Oliver North sought a second term as president of the National Rifle Association.
It was not to be.
NRA first Vice President Richard Childress read a note from North aloud to thousands of the gun group’s members at their annual convention in Indianapolis. It relayed news of the retired lieutenant colonel’s departure and raised the specter of an existential threat to the organization.
As North had put it in a letter to the NRA board: “I am deeply concerned that these allegations of financial improprieties could threaten our nonprofit status.”
Could they? And what did North mean when he expressed concern about the NRA’s “nonprofit status”?
I’m an attorney who has worked for the Internal Revenue Service on legal matters associated with tax-exempt organizations and a professor who studies nonprofit law. It strikes me as unlikely that the IRS would strip the NRA of its tax-exempt status.
At the same time, I think it’s possible that the New York authorities investigating the group might remove officers and members of its 76-member board of directors. There is even a slight possibility, as NRA CEO Wayne LaPierre warned in a fundraising letter, that New York authorities could cause the NRA “to shut down forever.” But I doubt it.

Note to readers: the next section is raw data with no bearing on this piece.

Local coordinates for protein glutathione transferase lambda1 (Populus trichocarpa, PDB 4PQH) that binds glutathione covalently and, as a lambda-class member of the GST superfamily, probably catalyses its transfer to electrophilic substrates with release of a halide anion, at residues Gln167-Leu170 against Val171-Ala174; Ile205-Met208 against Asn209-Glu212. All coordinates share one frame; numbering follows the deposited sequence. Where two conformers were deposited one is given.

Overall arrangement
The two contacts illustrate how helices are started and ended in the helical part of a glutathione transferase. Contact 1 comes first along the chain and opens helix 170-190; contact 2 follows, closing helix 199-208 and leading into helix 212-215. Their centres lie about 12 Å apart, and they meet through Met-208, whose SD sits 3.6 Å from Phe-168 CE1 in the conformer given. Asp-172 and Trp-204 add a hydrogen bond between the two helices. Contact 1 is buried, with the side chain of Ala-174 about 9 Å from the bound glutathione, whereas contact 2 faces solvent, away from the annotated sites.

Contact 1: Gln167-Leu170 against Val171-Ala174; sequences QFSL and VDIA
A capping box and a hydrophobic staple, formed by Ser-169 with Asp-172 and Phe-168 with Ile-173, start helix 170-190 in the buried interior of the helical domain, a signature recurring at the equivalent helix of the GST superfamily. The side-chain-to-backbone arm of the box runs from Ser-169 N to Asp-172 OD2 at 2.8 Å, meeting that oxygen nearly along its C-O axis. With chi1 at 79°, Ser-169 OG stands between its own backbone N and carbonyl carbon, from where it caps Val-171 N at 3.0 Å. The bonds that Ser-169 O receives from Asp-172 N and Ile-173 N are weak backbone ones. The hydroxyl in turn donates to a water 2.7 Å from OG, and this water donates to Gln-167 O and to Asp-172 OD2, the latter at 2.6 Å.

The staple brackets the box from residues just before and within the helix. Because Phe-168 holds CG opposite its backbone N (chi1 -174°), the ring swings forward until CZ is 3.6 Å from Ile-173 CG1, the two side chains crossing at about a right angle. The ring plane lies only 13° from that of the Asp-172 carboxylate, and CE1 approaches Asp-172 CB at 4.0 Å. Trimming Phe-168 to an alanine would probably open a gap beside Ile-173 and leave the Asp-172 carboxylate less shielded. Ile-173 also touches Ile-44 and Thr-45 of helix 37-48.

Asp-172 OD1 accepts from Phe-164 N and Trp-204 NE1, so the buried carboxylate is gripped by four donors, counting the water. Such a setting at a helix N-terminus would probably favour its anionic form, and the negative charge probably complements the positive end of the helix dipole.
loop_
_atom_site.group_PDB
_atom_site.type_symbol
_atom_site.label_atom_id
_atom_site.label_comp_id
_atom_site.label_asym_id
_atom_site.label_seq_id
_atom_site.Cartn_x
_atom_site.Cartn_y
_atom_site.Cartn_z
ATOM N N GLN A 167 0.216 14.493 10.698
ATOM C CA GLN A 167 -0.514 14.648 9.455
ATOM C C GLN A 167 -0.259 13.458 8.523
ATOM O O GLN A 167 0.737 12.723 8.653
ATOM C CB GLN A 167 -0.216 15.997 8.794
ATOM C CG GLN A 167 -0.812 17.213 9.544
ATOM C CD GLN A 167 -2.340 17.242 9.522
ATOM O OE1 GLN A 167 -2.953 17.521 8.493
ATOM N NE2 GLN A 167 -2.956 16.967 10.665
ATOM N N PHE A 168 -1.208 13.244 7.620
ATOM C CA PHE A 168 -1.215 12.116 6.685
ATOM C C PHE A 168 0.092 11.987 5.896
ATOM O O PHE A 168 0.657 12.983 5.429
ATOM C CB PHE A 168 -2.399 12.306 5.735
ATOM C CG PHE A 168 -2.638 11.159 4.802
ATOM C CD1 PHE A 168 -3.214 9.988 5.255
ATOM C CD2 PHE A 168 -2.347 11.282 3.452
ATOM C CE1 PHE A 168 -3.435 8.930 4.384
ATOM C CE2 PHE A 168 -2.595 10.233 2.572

The NRA and the IRS
The NRA consists of multiple kinds of entities, including a political action committee and four affiliated charities.
There is no charitable contribution deduction for paying NRA membership dues or donating to the social welfare organization.
What does tax-exemption do for the NRA then? Just like a charity, it generally doesn’t pay taxes on the money it raises or earns.
In exchange for that special status, the NRA must benefit the public according to a very broad definition. Advocacy and education, including about gun safety and gun ownership qualifies. The NRA must also submit mandatory paperwork to the IRS every year.
There are a few things the NRA can’t do as a nonprofit, too. It can’t primarily benefit private individuals through excessive compensation or companies rather than the public. It can’t make engaging in politics its main purpose. And it can’t break laws, including campaign finance laws.